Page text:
Community-Minded Conservationist

Lora Shinn

The co-founder and program director of a nonprofit dedicated to conserving coastal ecosystems, Camille is particularly compelled to empower sustainable, alternative livelihoods in her region in the southern Philippines.

Image © Camille Rivera

Lora Shinn

Image © Camille Rivera

Growing up in a mountainous area on Mindanao, in the southern Philippines, Camille Rivera lived with her family about an hour’s drive from the sea. 

“My two older sisters and I collected starfish at the seashore, as many as we could,” she remembers.

At home, the starfish began to dry up and smell awful, so she pleaded to return them to the ocean. Her sisters were doubtful the starfish could live again. But upon bringing the starfish back to the sea, Camille was amazed to see their tiny feet wriggling again. Today, she is a Manila-based marine conservationist dedicated to saving even more starfish—by protecting the oceans they rely on.

She is the co-founder and program director of Oceanus, a nonprofit she launched in 2020 to help conserve coastal ecosystems, including mangroves, coral reefs, and wildlife. Her work is devoted to including her community and considering essential needs: Oceanus aims to sustain biodiversity so that Filipinos have increased food security.

Camille teaching kids about mangroves using underwater drones in her work with her nonprofit Oceanus · Oceanus
Turtles hatching during a day of Oceanus fieldwork. One of Oceanus’s aims is to sustain biodiversity so that Filipinos have increased food security · Oceanus
Camille diving down to monitor a coral reef, one of the ecosystems Oceanus hopes to conserve · Laura Schram

Small scale, big projects

After earning a master’s degree in marine biodiversity and conservation at the University of Ghent, in Belgium, Camille decided to return home.

“I realized that the Philippines has so much potential. The West comes to us to discover a lot of marine biodiversity,” she explains. “It hit me that I can speak to different people of different backgrounds: government, foreigners, and communities.”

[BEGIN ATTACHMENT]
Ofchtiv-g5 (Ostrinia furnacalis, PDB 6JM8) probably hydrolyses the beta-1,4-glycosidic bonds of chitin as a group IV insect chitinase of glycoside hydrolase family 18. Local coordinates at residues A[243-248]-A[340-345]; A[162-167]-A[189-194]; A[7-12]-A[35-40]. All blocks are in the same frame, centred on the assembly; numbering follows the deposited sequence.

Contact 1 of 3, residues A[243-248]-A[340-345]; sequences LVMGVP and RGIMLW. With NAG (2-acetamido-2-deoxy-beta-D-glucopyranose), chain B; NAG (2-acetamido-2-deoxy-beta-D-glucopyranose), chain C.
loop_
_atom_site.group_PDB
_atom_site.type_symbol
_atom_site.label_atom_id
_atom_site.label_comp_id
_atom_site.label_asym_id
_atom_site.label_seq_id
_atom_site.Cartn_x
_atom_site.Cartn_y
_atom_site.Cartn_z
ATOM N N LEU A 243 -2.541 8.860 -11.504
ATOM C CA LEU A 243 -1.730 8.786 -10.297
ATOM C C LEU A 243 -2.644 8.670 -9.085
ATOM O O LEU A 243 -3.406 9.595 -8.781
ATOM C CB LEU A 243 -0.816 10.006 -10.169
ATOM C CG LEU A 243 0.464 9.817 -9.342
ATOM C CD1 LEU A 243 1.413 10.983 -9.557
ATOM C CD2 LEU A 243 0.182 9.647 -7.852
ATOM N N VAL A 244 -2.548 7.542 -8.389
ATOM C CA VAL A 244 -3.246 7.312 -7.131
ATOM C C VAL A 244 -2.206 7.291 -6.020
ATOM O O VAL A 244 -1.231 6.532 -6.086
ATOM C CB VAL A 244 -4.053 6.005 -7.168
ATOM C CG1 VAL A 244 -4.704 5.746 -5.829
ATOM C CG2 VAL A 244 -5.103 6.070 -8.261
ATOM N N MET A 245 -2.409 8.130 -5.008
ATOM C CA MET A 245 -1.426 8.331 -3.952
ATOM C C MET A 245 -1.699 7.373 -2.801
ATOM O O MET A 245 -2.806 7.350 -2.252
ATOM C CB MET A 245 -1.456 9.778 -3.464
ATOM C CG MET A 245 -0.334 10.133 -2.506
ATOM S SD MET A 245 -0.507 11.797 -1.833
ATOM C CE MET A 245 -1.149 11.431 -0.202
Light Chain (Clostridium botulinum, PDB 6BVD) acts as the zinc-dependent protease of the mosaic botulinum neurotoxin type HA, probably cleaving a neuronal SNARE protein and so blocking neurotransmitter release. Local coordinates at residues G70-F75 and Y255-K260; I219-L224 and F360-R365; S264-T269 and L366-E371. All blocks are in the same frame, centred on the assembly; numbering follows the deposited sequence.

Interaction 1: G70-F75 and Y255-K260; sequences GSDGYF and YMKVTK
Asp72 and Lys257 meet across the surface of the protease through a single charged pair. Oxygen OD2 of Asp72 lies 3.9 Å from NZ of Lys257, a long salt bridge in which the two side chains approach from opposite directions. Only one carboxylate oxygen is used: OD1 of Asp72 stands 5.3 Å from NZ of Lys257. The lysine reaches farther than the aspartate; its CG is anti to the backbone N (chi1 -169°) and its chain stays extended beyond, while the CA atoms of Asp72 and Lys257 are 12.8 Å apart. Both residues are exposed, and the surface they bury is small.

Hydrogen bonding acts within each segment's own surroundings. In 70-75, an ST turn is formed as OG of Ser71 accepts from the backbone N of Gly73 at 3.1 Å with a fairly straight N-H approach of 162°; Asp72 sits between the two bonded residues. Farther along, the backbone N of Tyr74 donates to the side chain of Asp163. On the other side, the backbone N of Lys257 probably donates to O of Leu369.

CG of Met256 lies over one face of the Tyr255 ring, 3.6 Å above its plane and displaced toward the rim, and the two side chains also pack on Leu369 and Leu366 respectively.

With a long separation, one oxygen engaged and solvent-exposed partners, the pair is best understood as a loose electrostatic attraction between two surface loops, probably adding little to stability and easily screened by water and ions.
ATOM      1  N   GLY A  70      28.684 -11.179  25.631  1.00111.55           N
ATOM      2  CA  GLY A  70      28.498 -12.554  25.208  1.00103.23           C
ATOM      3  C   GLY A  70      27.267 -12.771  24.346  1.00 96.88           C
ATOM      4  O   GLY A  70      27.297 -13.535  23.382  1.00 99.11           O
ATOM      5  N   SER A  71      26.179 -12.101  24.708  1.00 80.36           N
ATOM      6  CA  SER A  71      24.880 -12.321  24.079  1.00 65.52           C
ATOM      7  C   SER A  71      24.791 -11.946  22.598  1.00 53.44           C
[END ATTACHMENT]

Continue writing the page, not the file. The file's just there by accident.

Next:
The ocean has always been part of Camille. She grew up in a mountainous area on Mindanao, in the southern Philippines, about an hour’s drive from the sea · Aoibheann Gillespie

Camille is particularly compelled to empower sustainable, alternative livelihoods in her region. She began working with Marine Conservation Philippines, where she specialized in mangrove habitat restoration; she estimates that she has planted more than 1,000 seedlings, alongside communities and volunteers.

Marine Conservation Philippines is a nonprofit dedicated to preserving and protecting coastal resources in the Philippines, including mangroves · Pol Carino
Camille estimates that she has planted more than 1,000 seedlings, alongside communities and volunteers, during her time working with Marine Conservation Philippines · Marine Conservation Philippines
Camille sharing her knowledge of ecotourism with community members · Jon Andrew Cabiles

Mangrove forests throughout the Asia-Pacific region store more carbon than any forested ecosystem in the world. They also offer communities numerous benefits, including buffering against typhoons and sheltering wildlife. Yet across the globe, mangroves are struggling to survive rising sea levels and deforestation. In the Philippines, the situation is complicated by a history of cutting down mangrove forests to install aquaculture ponds for fish and shrimp farming, Camille says. Although there are laws on mangrove protection, enforcement has been inconsistent.

“It’s only recently that mangroves are being considered important in our country because of carbon sequestration potential,” she says.
Mangrove forests are only recently being considered important in the Philippines thanks to their ability to take carbon out of the air. The country has a history of cutting them down to install aquaculture ponds for fish and shrimp farming · Camille Rivera

Often, mangrove forest restoration efforts come from outside a community, without consideration of local needs.